Lee Gomes and Chris Anderson have been having a back and forth debate about the Long Tail. Chris wrote an article for Wired followed by a book explaining the phenomenon and how it applies to modern commerce. The long tail is nothing new, it’s a well known mathematical fact. See the graph to the right, the yellow portion can cumulatively outweigh the initial red portion.
From the wikipedia article about the book:
Anderson argued that products that are in low demand or have low sales volume can collectively make up a market share that rivals or exceeds the relatively few current bestsellers and blockbusters, if the store or distribution channel is large enough. Examples of such mega-stores include the online retailer Amazon.com and the online video rental service Netflix. The Long Tail is a potential market and, as the examples illustrate, successfully tapping in to that long tail market is often enabled by the distribution and sales channel opportunities the Internet creates.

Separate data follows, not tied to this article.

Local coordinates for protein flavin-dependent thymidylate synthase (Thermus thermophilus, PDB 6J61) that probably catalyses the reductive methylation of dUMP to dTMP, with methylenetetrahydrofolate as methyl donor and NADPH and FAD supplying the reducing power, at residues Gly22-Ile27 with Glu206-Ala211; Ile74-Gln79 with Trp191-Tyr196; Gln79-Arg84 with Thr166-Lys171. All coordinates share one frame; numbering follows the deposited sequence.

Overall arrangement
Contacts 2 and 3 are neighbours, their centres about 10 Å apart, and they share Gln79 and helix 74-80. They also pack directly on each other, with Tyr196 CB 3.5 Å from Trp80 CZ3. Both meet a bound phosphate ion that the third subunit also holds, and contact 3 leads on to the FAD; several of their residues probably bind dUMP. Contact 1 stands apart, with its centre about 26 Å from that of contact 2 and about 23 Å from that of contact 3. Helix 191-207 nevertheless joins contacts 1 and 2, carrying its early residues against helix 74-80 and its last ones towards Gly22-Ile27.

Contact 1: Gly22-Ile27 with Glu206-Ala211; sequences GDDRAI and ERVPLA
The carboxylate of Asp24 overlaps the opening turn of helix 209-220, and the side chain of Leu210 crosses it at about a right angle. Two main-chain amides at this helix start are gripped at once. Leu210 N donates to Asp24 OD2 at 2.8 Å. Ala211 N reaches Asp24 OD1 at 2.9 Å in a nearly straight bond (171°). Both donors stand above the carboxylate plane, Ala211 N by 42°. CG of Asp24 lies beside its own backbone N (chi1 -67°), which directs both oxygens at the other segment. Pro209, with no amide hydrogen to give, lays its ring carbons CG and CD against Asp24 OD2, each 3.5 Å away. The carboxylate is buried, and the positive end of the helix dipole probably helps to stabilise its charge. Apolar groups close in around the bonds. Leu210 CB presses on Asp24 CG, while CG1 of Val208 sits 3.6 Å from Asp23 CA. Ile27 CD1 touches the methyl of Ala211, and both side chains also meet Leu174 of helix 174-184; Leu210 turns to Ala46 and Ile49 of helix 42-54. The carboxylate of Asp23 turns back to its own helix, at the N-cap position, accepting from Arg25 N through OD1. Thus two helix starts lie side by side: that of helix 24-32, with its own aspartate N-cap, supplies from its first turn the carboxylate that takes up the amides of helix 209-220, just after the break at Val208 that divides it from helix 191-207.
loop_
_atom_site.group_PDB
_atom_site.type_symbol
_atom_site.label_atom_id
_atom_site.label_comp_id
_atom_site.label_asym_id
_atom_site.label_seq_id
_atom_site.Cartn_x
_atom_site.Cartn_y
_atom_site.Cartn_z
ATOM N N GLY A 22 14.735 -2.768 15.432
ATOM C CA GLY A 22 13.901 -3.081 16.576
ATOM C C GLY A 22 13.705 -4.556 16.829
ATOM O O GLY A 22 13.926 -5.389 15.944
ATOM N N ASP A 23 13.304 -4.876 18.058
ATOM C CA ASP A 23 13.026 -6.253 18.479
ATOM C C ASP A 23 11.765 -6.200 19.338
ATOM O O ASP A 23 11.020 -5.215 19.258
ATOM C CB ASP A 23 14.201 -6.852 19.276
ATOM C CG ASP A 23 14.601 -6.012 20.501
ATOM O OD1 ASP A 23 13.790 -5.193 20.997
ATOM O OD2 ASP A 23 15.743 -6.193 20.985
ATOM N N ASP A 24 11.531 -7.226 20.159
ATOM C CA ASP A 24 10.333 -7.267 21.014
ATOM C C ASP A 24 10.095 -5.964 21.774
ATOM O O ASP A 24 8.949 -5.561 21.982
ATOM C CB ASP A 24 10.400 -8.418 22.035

A former Amazon employee described the Long Tail as follows: “We sold more books today that didn’t sell at all yesterday than we sold today of all the books that did sell yesterday.”
‘The long tail’ has become a buzzword, and it is drawing a lot of attention because of Chris’ claims that this will change the future of web based business.
The entire debate can be succinctly summarized in one sentence: Lee is disagreeing with Chris’ theory that the Long Tail universally applies to all markets. It may apply specifically to certain companies like Netflix and Amazon, but it is not universal.